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Lake Wobegon effect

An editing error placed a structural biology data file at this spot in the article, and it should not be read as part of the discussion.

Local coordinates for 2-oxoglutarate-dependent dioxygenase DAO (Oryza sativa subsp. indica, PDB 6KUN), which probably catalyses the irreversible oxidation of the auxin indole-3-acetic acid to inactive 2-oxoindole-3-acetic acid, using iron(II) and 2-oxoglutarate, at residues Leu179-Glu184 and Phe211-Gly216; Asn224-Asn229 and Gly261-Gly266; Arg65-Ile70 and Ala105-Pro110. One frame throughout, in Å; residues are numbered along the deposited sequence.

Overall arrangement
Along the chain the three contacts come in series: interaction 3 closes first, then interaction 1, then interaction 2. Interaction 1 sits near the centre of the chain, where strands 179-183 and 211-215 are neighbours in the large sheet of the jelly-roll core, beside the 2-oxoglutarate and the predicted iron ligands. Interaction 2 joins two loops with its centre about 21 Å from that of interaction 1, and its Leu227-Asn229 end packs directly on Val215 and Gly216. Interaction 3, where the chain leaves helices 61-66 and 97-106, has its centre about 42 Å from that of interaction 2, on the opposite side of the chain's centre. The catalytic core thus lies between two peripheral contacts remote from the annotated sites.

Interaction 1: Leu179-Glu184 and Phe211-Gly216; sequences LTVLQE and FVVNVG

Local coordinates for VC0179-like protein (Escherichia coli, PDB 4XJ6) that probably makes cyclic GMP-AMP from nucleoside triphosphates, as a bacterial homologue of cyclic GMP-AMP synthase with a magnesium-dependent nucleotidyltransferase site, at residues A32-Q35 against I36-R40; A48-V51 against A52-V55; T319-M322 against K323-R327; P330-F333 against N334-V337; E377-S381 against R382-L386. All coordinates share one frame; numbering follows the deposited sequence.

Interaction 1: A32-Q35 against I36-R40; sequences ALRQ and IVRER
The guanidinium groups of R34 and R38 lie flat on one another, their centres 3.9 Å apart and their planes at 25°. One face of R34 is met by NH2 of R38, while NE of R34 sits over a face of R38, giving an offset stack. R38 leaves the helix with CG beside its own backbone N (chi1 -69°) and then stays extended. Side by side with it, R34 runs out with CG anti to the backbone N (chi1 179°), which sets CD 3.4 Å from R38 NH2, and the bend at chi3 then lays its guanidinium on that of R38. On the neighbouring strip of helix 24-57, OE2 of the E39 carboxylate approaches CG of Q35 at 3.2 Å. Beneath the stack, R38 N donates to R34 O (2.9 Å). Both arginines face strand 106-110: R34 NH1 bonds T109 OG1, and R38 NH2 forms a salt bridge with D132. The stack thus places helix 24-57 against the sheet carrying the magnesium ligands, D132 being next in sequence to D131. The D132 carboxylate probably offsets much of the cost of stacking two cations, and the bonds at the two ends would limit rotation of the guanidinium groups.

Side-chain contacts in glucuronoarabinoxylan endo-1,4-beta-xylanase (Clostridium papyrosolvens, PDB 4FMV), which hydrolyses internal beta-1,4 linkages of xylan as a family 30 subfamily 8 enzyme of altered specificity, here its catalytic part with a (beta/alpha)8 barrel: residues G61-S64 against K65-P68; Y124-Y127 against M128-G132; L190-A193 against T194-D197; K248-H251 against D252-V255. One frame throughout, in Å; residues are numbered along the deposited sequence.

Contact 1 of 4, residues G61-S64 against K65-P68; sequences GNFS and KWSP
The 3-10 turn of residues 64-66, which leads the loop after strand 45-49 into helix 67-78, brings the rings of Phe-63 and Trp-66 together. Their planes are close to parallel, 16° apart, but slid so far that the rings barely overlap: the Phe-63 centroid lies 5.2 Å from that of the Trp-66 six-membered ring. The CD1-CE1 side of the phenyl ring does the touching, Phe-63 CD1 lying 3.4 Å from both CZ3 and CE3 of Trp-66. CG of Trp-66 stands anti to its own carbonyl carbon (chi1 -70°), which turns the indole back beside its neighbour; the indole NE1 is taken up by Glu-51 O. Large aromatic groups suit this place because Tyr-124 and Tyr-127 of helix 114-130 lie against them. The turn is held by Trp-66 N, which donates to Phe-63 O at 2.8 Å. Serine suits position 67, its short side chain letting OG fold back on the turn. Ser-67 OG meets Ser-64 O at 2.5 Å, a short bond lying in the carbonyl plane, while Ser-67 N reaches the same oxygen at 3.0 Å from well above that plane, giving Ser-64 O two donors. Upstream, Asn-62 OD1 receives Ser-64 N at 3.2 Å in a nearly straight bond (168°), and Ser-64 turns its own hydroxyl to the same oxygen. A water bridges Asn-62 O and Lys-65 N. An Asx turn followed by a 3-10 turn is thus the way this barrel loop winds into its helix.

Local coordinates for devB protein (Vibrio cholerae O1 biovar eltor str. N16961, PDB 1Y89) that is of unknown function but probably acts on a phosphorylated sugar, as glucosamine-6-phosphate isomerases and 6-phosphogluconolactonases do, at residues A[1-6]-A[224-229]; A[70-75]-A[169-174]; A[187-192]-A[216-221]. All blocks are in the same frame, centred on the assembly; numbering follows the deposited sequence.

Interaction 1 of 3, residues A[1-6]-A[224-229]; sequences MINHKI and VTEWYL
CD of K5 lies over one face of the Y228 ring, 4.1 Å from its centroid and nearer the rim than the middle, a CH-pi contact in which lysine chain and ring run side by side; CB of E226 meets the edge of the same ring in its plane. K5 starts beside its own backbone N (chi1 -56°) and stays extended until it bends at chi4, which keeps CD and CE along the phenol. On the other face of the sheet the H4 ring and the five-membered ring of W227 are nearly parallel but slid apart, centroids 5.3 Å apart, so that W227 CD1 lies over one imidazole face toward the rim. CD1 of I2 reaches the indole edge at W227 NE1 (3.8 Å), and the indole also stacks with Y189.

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A tendency for most people to believe that they are above average in intelligence, sense of humour, diving ability, and similar traits. Although the effect arises from a self-serving bias, the widespread belief that it is mathematically impossible for a majority to be above average is itself a fallacy. If four people score 8/10 on a test and one scores 3/10, then the average or mean score in that five-person group is 7/10, and a majority are above average. The term was introduced by the US physician John Jacob Cannell (born 1948) in privately published reports in 1987 and 1988, commenting on the fact that all 50 US states reported elementary school results above the national average. Also called the Lake Wobegon fallacy. Also (mis)spelt Lake Woebegon and Lake Woebegone. Compare unrealistic optimism. [Alluding to Lake Wobegon, ‘a place where all the women are strong, all the men are good-looking, and all the children are above average’ in a radio show entitled A Prairie Home Companion, created and hosted by the US writer Garrison Keillor (born 1942) and described in his novel Lake Wobegon Days (1985)]


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